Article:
Isn't Formula Fusion precisely the sort of game you'd hope would do better? Serving a supposedly large neglected audience, yet expected to develop a game by people either working entirely for free or being paid a low wage, in the UK. The amount they raised from Kickstarter and the current sales on greenlight (minus the assumed copies owned by backers) will hardly allow them to continue development of it for years (which is the time period most games seem to need to bake in the oven). It'll be interesting to see how the Rollcage game does, as it doesn't even have the meagre Kickstarter cushion to help pay the bills accumulated on the road to release.

This fear about the state of things isn't even a new thing, some devs brought it up last year. The difference is we now have very good data to refer to and some actual userbase stats to look at in reference as to whether it is something to worry about or not.

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Isn't Formula Fusion precisely the sort of game you'd hope would do better? Serving a supposedly large neglected audience, yet expected to develop a game by people either working entirely for free or being paid a low wage, in the UK. The amount they raised from Kickstarter and the current sales on greenlight (minus the assumed copies owned by backers) will hardly allow them to continue development of it for years (which is the time period most games seem to need to bake in the oven). It'll be interesting to see how the Rollcage game does, as it doesn't even have the meagre Kickstarter cushion to help pay the bills accumulated on the road to release.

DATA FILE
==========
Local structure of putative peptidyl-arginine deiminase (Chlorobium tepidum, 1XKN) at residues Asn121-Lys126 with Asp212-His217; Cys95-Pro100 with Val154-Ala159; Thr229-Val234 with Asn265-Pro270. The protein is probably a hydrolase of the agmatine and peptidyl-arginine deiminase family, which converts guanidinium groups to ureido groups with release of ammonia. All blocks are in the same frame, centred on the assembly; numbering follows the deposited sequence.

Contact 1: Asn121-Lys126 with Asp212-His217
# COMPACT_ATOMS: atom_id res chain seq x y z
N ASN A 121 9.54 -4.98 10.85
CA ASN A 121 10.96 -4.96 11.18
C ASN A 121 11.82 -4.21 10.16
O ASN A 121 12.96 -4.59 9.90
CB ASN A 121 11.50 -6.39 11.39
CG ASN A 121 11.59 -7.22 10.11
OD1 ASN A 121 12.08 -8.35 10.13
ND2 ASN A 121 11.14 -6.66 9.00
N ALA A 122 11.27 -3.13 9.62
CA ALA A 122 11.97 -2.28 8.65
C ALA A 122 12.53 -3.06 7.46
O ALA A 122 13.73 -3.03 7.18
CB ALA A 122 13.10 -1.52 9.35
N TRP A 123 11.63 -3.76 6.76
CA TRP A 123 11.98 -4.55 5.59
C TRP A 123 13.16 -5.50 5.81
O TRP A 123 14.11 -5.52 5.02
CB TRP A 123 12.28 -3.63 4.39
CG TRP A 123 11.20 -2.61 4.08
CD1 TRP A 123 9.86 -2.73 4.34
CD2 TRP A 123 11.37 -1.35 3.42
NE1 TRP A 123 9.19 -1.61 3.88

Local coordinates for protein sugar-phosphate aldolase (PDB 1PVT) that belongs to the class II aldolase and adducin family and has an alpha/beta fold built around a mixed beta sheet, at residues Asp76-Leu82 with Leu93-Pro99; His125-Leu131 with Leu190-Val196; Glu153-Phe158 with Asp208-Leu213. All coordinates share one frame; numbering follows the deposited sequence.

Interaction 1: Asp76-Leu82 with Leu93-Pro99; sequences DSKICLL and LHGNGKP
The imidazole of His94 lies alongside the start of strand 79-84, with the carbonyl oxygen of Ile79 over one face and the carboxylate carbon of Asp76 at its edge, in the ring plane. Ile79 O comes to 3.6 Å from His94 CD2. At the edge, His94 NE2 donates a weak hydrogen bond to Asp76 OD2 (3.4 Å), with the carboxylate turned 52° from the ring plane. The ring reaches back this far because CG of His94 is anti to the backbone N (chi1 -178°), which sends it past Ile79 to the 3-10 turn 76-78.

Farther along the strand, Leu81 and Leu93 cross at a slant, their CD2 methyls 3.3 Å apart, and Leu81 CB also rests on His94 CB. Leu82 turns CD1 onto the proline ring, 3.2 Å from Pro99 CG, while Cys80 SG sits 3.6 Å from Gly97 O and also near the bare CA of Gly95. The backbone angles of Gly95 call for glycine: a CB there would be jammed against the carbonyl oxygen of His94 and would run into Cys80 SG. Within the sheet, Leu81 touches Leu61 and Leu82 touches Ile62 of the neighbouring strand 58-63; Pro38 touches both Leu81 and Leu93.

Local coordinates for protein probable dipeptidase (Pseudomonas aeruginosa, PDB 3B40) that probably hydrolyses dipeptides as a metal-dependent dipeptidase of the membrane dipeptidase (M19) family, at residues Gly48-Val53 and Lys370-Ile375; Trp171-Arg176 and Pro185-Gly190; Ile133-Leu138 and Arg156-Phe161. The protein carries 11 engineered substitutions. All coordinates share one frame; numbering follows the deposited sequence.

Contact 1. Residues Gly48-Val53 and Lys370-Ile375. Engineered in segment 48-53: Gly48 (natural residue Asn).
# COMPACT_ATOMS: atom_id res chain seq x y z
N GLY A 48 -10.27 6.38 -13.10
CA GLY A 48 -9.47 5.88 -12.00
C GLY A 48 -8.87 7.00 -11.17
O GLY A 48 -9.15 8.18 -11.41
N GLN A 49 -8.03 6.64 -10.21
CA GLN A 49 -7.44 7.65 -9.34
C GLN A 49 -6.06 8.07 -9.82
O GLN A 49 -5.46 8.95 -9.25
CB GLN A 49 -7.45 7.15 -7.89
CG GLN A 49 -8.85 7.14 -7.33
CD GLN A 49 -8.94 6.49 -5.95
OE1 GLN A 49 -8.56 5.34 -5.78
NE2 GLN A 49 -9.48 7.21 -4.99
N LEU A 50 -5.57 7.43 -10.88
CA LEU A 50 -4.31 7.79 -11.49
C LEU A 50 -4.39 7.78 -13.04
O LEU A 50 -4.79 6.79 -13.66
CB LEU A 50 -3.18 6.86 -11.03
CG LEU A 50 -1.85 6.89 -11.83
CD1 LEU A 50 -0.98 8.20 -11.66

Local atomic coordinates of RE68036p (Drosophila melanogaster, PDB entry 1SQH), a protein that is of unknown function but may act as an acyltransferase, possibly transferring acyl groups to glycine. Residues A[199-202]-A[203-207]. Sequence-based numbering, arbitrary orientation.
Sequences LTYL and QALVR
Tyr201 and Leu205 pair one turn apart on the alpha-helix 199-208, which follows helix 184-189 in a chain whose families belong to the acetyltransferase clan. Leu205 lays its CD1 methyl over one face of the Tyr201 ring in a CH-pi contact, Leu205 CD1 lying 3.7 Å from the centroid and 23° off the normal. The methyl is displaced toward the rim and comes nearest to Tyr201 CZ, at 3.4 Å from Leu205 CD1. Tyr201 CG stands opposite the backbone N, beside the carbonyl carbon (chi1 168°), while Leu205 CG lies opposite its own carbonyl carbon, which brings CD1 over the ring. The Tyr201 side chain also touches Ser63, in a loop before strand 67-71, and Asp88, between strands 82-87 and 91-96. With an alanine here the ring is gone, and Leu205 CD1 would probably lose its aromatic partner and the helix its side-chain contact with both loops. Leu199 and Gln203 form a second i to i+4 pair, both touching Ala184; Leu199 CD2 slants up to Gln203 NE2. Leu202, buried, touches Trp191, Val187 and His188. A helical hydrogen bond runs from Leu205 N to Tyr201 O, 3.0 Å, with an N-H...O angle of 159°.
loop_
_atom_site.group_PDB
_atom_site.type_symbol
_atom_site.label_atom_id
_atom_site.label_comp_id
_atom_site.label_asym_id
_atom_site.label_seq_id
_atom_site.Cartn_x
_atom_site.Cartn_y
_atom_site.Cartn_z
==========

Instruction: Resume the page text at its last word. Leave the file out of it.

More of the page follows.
This fear about the state of things isn't even a new thing, some devs brought it up last year. The difference is we now have very good data to refer to and some actual userbase stats to look at in reference as to whether it is something to worry about or not.

There's no real reason to expect a game to get a massive amount more sales than it got supported on Kickstarter and if it didn't fly there, there's no real reason to expect it to anywhere else. If they've not made enough money from the Kickstarter they should have asked for more and cancelled development if they didn't reach that amount.

That said, it's in early access, they've not actually released it yet. The current version isn't much more than an expensive demo.